The Biggest Mistake People Make on LinkedIn

At 200 million plus users, LinkedIn is one of the biggest employment marketplaces in the world.  Because of this, people called sourcers spend their lives on LinkedIn looking for people for their clients and employers to hire.

When sourcers find a likely prospect (this could be you!), they want to send them an email or call them. And they can’t. Because very few people include their contact information on their LinkedIn profile. That is the biggest mistake most people make on LinkedIn.

Would you leave your email address and your mobile number off of your resume or your consulting marketing materials? “No! Of course not!” you say. Then don’t leave them off of your LinkedIn profile either – because it might be your only resume or marketing piece a potential employer or client ever sees.

“But people can send me an In Mail,” you say. Uh huh. They cost money and they have a high failure rate. A really high failure rate. I shudder thinking about In Mail. Really. I have to change the subject. Now.

“But I don’t want to be contacted by sourcers,” you say. OK, but without contact information no one else can contact you either. And, if that’s the case, why are you even on LinkedIn?


OK. You’ve got me there. If it’s all about groups for you, and you’re one of the lucky few who doesn’t want to change jobs this year, I suppose you don’t need to add contact information to your LinkedIn profile.

But, if you’re part of the vast majority who would like a new job, then add your contact info to your profile now. Sourcers love it when you list both an email address and a mobile number because it makes it easy for them to get in touch in with you. Provide at least an email address.

If you’re concerned about privacy, set up a separate email for LinkedIn and forward it to your primary email. If you’re concerned about what your boss will think, don’t provide a phone number. Just be sure to make it easy for everyone — sourcers, former colleagues, whoever — to connect you to your next great job or consulting opportunity.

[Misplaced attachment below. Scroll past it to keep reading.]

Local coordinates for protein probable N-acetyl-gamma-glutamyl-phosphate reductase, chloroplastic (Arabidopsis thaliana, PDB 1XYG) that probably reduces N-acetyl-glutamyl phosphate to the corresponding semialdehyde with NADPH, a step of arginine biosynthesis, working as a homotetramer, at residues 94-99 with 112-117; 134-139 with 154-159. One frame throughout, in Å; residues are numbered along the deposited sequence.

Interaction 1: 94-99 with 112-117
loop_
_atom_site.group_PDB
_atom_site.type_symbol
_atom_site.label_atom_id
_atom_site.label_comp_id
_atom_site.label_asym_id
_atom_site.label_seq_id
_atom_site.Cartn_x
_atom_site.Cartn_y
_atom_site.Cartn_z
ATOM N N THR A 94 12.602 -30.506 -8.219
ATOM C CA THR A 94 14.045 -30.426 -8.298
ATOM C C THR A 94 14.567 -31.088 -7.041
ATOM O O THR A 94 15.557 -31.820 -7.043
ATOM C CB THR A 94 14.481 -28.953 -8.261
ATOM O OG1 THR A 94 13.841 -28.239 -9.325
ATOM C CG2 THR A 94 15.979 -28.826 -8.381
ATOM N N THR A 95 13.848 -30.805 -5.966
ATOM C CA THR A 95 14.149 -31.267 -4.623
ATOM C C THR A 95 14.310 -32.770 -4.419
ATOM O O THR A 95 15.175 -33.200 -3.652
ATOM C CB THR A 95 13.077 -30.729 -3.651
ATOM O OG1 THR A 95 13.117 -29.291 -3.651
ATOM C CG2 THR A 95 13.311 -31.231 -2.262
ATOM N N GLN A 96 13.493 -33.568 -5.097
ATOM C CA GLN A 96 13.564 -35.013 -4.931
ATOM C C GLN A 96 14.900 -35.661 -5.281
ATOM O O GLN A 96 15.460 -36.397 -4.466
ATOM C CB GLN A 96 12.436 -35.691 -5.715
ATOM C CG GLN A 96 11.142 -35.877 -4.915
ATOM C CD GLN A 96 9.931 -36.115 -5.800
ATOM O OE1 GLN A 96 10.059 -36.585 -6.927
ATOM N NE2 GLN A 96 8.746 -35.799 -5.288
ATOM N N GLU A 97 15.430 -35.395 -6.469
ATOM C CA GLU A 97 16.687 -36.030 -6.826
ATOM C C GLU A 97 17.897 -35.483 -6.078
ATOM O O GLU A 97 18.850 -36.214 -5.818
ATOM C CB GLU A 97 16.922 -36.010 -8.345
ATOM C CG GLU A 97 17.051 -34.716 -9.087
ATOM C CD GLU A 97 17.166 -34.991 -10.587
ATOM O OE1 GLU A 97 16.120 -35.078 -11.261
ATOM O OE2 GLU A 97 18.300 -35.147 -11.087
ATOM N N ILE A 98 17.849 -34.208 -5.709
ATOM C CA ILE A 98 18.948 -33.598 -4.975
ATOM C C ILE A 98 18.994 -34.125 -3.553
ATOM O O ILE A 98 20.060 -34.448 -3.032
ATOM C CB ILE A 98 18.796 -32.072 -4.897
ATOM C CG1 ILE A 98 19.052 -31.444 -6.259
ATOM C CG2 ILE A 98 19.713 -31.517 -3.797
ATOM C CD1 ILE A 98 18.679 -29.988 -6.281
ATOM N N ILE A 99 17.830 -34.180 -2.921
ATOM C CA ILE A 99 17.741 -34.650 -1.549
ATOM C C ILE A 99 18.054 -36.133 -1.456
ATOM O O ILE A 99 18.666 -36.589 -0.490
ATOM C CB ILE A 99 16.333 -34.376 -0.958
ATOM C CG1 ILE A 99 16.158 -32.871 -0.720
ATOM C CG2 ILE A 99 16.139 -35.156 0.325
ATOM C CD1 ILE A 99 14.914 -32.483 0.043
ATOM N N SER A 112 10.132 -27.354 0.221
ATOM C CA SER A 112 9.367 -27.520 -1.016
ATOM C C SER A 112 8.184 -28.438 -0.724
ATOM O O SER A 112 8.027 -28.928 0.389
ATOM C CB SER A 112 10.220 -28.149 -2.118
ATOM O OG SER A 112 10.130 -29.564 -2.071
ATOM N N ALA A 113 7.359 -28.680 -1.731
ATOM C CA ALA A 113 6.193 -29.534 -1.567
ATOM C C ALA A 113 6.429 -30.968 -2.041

I write executive resumes and LinkedIn profiles and blog at AvidCareerist. For more information, you can find my LinkedIn profile here or email me at

This post originally appeared on

Views: 8359

Comment by Amber on May 2, 2013 at 11:44am

Thanks, Donna! Although some days I would just settle for candidates putting it on their resume...

Comment by Victoria Rotante on May 3, 2013 at 10:26am

Hi Donna,

Excellent point.

Social media is all about expanding access and engagement; without contact information, there is neither access nor engagement :-)

I liked your suggestion of setting up a "LinkedIn" email account that can a directed to one's primary email- thereby protecting privacy while still allowing access. Great idea!

The same can be done with a phone number.

Vickie Rotante

Comment by Raphael Fang on May 3, 2013 at 12:05pm

Some Linkedin users don't treat their profile as their resumes.

Comment by Donna Svei on May 7, 2013 at 1:26pm

Amber...haha, Victoria...thank you, Ralph...a girl can dream! Donna

Comment by Kristine Ketel on May 7, 2013 at 1:54pm

Great article.  As an Internet Researcher for a niche recruiting firm, Donna's email suggestion is right on the mark.  Listing an email address and a direct phone number greatly increases your chances of being found for potential jobs as well as being tapped as a knowledge expert for writers, reporters, broadcasters, bloggers, etc.